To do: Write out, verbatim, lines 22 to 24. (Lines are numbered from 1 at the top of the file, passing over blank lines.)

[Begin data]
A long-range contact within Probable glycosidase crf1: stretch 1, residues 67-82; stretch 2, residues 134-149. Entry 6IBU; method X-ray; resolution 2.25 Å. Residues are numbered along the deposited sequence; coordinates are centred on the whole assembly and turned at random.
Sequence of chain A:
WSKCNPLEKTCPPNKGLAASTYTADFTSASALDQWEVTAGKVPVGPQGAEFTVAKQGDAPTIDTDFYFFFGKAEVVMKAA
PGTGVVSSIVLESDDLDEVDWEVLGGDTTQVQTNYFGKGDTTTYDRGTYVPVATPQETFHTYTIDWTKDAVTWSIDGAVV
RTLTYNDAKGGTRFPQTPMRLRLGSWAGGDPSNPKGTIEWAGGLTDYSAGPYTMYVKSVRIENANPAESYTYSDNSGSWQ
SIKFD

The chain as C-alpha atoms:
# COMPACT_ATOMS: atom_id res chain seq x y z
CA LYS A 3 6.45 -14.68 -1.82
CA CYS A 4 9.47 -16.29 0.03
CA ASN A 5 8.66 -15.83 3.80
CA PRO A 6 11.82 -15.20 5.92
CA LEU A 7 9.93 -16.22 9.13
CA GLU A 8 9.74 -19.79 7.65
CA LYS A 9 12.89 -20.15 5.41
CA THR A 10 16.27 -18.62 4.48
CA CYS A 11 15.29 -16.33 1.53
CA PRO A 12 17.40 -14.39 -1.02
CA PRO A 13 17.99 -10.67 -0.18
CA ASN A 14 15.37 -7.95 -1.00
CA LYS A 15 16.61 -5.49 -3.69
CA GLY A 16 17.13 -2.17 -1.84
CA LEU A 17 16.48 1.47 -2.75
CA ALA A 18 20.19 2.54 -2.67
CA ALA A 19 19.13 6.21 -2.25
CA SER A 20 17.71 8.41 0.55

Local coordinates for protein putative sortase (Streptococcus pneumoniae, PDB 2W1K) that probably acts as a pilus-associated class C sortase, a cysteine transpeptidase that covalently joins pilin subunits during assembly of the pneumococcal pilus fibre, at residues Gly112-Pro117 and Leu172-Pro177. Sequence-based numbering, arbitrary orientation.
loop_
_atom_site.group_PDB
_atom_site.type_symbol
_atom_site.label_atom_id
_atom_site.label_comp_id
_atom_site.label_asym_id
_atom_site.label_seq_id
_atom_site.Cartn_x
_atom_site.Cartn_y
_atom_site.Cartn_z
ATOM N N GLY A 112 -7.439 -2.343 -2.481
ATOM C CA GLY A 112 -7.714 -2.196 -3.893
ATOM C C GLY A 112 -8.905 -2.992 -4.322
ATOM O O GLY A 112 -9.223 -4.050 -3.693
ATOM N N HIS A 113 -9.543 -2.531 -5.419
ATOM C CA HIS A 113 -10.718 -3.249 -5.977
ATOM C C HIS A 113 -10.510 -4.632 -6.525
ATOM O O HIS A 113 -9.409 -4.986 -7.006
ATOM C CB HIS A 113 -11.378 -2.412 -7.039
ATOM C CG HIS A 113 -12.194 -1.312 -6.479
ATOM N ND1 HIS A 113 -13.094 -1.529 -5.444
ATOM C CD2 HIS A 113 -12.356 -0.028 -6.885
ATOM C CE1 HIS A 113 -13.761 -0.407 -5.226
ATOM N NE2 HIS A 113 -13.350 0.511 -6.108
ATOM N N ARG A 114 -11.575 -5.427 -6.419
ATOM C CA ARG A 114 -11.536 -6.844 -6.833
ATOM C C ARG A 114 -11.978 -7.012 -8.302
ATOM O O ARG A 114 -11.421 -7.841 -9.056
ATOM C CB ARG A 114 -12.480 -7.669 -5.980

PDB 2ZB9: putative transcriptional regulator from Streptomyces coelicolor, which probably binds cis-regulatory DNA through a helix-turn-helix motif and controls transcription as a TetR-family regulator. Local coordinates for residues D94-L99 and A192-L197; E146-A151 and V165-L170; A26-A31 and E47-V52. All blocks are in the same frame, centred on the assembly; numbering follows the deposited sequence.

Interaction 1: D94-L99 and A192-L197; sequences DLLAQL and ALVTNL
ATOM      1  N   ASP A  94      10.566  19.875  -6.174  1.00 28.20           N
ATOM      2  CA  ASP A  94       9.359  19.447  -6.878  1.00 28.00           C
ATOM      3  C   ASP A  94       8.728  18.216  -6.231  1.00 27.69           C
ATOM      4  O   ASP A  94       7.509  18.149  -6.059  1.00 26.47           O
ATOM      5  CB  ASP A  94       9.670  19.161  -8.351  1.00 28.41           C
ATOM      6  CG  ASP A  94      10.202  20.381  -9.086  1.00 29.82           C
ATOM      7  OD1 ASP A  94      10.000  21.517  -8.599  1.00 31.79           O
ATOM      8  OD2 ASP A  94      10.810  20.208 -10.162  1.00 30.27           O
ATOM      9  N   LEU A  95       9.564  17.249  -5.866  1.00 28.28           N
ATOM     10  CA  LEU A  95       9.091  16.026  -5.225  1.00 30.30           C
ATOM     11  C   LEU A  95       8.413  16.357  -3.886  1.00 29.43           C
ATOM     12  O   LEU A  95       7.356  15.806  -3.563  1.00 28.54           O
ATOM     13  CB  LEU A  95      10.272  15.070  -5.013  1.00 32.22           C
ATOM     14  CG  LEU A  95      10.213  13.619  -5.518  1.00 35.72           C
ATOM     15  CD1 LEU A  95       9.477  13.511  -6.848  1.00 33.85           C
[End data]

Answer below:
CA GLY A 16 17.13 -2.17 -1.84
CA LEU A 17 16.48 1.47 -2.75
CA ALA A 18 20.19 2.54 -2.67